European CO2 emissions regulation could conflict with IMO’s global scheme, experts say

London: The European Parliament (EP) today voted to adopt a regional EU regulation on the monitoring, reporting and verification (MRV) of CO2 emissions from individual ships.

The International Chamber of Shipping (ICS), BIMCO and Intercargo are disappointed with the decision but said it was unsurprising.

The IMO is currently negotiating its own global data collection system on shipping’s CO2 emissions, but the EP’s new unilateral regulation will pre-empt this scheme within Europe. Its application to vessels from outside the EU could cause confusion, the three organisations say.

“Until now, with the industry’s support, the IMO negotiations have been progressing well. But there is a danger that the EU initiative will be seen by non-EU nations as an attempt to present them with a fait accompli,” the three organisations said in a joint statement today.

“The EU regulation includes controversial elements, such as the publication of commercially sensitive data on individual ships, an idea which had previously been rejected by the majority of IMO governments during a meeting of the Marine Environment Protection Committee (MEPC) in October 2014.”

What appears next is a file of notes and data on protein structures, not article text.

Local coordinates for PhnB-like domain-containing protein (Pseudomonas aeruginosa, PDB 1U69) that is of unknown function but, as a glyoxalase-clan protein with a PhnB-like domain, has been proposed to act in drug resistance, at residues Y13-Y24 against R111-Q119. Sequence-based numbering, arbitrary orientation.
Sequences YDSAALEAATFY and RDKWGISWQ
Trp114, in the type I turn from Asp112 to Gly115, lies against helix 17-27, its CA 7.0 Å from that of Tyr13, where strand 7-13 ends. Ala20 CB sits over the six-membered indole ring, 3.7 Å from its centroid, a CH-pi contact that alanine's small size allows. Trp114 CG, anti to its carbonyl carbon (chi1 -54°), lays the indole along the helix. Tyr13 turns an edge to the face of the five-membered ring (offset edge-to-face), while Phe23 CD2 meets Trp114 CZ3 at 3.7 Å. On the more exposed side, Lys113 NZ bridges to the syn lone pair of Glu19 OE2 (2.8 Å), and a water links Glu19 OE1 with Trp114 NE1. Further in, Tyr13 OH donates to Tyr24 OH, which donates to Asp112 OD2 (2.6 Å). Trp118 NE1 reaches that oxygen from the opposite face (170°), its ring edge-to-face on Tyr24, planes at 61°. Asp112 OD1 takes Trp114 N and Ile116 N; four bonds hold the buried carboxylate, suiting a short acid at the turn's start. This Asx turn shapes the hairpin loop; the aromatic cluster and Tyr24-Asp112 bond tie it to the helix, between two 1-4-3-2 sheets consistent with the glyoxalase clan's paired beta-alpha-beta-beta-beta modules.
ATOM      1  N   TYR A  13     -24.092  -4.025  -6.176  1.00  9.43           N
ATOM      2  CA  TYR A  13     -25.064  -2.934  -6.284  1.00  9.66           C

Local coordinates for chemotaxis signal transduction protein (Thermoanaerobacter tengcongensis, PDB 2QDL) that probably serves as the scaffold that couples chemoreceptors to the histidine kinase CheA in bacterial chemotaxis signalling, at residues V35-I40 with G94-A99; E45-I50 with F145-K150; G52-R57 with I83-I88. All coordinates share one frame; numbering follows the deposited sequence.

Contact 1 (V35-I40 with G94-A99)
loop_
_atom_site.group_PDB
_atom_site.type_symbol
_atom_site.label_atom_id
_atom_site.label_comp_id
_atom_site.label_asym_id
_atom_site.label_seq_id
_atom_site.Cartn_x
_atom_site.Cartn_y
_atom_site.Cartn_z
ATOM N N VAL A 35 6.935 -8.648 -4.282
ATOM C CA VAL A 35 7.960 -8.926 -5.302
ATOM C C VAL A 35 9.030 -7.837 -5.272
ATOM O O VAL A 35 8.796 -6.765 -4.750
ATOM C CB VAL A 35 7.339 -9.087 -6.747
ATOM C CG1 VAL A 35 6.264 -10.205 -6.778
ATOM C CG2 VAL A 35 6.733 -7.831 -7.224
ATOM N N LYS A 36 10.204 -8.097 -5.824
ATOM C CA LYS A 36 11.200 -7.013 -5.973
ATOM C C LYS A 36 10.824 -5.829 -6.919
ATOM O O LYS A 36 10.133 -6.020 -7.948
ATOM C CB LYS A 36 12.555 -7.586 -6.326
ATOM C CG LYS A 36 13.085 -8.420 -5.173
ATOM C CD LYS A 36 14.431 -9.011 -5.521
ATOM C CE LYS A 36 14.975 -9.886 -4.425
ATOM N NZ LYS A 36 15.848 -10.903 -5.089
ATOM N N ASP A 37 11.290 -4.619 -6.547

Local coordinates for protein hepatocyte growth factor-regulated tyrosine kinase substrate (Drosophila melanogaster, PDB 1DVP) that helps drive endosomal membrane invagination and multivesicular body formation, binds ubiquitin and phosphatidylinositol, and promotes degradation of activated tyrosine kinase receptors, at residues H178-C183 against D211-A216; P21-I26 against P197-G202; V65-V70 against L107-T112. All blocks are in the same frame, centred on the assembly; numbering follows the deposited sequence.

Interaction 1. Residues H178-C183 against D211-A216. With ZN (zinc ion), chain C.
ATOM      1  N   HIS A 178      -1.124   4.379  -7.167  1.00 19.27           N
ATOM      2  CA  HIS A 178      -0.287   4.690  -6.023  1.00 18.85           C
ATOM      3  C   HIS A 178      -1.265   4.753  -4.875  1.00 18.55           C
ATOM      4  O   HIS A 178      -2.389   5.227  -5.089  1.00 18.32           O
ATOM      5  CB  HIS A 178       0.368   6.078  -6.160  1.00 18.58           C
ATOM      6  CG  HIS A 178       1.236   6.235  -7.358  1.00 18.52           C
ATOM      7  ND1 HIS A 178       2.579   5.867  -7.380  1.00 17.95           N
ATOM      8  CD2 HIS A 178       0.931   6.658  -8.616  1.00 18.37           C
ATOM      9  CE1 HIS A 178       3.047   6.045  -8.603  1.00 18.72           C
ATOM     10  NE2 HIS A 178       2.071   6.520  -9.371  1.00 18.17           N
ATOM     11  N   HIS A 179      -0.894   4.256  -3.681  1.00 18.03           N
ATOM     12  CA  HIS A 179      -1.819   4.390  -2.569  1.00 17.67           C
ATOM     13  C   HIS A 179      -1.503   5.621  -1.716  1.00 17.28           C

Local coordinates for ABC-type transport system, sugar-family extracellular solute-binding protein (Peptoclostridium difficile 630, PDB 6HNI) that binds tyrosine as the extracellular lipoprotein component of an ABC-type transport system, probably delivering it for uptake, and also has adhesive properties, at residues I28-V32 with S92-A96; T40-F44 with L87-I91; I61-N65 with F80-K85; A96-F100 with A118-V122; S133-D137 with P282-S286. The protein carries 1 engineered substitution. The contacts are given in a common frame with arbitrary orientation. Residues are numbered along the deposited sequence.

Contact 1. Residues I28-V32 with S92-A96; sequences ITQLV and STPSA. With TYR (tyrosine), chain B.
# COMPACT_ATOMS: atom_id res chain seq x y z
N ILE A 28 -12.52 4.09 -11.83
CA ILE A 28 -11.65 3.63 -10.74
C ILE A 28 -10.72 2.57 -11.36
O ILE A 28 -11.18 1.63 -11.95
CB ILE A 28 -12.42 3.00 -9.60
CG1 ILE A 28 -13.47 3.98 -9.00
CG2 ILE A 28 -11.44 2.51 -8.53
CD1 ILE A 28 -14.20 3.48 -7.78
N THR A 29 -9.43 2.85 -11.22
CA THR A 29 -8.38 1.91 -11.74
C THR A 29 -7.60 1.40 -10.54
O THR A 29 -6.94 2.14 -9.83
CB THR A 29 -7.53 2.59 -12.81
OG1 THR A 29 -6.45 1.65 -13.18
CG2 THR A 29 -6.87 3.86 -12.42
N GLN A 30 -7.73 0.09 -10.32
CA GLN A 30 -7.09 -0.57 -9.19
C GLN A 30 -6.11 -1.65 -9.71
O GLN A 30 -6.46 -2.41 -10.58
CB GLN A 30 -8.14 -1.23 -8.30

EU member states need to clarify how the new Europe-wide regulation can be implemented and harmonised with IMO’s global scheme, which is still under discussion, the organisations said.

IMO will continue to negotiate additional reduction measures for CO2 emissions from shipping at the upcoming MEPC meeting in two weeks’ time.

The IMO’s latest Green House Gas Study, published in 2014, found that international shipping reduced its total CO2 emissions by more than 10% between 2007 and 2012, despite an increase in maritime trade during the period.

Holly Birkett

Holly is Splash's Online Editor and correspondent for the UK and Mediterranean. She has been a maritime journalist since 2010, and has written for and edited several trade publications. She is currently studying for membership of the Institute of Chartered Shipbrokers. In 2013, Holly won the Seahorse Club's Social Media Journalist of the Year award. She is currently based in London.
Back to top button